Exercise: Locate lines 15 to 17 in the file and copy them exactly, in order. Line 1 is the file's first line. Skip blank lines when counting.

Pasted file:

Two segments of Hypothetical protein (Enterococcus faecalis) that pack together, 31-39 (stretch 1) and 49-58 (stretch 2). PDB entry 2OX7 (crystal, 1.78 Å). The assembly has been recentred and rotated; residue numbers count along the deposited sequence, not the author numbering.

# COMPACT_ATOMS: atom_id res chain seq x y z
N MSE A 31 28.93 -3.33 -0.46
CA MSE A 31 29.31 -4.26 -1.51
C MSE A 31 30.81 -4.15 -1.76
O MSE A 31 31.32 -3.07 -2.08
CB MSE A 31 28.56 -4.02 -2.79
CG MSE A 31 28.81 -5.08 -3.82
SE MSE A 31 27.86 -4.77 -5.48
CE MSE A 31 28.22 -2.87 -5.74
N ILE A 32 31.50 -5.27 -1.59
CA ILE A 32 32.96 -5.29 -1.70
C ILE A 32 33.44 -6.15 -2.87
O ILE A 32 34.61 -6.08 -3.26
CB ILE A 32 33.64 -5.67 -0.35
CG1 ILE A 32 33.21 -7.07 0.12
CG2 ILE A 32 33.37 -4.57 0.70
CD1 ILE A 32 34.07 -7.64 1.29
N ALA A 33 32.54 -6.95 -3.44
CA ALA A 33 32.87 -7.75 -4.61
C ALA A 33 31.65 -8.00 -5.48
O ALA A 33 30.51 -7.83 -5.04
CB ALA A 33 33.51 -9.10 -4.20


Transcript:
CB ILE A 32 33.64 -5.67 -0.35
CG1 ILE A 32 33.21 -7.07 0.12
CG2 ILE A 32 33.37 -4.57 0.70